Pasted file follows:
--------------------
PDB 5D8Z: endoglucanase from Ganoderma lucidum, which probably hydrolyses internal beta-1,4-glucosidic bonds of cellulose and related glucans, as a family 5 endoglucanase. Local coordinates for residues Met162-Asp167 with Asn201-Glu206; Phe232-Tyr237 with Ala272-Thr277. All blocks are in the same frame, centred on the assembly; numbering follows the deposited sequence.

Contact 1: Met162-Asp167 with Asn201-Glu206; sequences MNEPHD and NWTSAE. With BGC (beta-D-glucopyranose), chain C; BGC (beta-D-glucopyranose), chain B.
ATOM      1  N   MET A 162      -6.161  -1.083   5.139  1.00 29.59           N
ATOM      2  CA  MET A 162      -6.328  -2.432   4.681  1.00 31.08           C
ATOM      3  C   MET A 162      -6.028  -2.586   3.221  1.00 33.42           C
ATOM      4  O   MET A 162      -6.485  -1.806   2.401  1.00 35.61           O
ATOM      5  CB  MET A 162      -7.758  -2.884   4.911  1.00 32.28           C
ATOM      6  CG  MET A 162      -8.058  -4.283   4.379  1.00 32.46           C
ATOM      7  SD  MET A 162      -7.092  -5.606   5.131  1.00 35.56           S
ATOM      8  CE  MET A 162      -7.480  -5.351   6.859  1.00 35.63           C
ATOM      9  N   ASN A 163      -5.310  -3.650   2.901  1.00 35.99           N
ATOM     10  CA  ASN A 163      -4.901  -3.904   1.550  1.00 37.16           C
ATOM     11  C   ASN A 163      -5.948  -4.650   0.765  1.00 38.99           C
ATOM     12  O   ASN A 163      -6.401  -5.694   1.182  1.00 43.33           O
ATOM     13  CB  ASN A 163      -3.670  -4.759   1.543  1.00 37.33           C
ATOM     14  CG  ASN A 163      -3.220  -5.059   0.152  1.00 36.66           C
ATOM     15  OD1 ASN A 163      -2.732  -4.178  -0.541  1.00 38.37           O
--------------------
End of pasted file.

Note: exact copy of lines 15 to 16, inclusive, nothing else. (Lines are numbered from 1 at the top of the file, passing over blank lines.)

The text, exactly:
ATOM     13  CB  ASN A 163      -3.670  -4.759   1.543  1.00 37.33           C
ATOM     14  CG  ASN A 163      -3.220  -5.059   0.152  1.00 36.66           C